Can Fuel Cells Power Cargo Ships?
Fuel cells have so far failed to gain traction on the road as a clean way to power cars. Bloom Energy Corp. is betting they’ll work better at sea.
The fuel cell maker will collaborate with Samsung Heavy Industries, one of the world’s largest shipbuilders, to develop cargo ships powered by the cells, which use an electrochemical reaction to generate electricity. Cargo ships typically burn heavy fuel oil, and the International Maritime Organization has mandated rules requiring lower emissions at sea starting next year.
“There’s clearly a sense of urgency for ship manufacturers to reduce emissions,” said Preeti Pande, Bloom’s vice president of strategic market development, in an interview. “We can make a dent in the targets the shipping industry has to meet. We can do that today.”
Bloom’s fuel cells — typically used to power buildings and data centers — run on natural gas, although they can be configured to use hydrogen instead. When running on gas, they produce far fewer greenhouse emissions than would burning the fuel in an engine.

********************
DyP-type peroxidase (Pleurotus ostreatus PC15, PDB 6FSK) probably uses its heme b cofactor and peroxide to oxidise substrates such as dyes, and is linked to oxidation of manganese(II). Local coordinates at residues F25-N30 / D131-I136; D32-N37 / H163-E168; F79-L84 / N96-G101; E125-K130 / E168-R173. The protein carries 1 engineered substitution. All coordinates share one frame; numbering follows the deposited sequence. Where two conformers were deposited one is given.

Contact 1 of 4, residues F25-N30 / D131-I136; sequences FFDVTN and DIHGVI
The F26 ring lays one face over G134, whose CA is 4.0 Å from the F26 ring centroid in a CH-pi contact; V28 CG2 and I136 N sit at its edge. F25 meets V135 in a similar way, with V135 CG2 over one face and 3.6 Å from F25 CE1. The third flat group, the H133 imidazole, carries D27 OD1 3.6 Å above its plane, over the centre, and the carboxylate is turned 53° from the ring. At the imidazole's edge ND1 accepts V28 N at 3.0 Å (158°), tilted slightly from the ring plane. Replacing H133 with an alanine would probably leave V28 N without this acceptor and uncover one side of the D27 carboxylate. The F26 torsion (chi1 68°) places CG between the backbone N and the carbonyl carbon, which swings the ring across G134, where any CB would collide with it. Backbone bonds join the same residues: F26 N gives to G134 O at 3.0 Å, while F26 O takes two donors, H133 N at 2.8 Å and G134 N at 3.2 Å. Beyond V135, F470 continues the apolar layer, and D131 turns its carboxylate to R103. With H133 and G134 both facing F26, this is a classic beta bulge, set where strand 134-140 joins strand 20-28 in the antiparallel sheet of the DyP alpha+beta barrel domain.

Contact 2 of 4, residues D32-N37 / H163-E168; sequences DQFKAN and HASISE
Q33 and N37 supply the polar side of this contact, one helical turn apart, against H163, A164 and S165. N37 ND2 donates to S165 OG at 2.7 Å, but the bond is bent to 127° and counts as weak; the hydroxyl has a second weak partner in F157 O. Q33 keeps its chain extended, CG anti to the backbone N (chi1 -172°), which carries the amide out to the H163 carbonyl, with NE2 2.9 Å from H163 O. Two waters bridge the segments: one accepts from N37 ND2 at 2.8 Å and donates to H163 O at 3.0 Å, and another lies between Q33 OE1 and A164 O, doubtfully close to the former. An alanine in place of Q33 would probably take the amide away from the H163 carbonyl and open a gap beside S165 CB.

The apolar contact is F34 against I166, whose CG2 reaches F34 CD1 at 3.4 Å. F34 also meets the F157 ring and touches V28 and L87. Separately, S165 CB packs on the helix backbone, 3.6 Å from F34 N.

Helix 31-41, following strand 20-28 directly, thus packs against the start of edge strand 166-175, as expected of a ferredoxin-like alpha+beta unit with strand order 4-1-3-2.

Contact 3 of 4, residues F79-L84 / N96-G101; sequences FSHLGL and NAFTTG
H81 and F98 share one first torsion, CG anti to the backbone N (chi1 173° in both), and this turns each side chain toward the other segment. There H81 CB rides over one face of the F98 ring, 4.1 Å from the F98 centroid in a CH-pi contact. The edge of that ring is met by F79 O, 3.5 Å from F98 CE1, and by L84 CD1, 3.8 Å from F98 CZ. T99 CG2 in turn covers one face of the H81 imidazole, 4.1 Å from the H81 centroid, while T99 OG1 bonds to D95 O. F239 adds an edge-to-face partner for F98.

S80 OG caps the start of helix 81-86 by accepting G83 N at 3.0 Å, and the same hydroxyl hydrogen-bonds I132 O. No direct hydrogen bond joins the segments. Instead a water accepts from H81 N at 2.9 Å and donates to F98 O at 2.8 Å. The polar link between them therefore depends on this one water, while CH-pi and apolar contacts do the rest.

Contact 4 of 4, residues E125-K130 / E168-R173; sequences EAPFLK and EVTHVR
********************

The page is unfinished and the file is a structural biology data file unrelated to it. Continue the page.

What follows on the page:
They also generate none of the soot and smog-forming pollutants that have long fouled the air around ports.
Other companies are exploring using fuel cells on boats, although work remains in early stages. Ferries powered by hydrogen fuel cells are being developed in Norway and the San Francisco Bay Area. Last year, industrial technology company ABB announced an effort with a Norwegian research institution to study fuel cell applications for commercial and passenger vessels.
The IMO, a United Nations agency that oversees shipping pollution and safety, has called on the industry to cut its annual greenhouse gas emissions at least 50% by 2050. Bloom and Samsung estimate that powering a cargo ship with fuel cells, fed by natural gas stored onboard, could slash emissions 45%. Switching to hydrogen would virtually eliminate them.
While fuel-cell cars haven’t caught on with American drivers, they could be more appropriate for cargo ships. Their power needs — for propulsion as well as on-board electricity — are as much as 100 megawatts by Bloom’s estimate. They have space for its fuel cells, which in Bloom’s typical installations are far too bulky for cars.
And the cells wouldn’t all need to be put in the same place, such as an engine room, Pande said. A 2017 report from Sandia National Laboratories found no practical limitations to using fuel cells in most types of boats, including large cargo ships.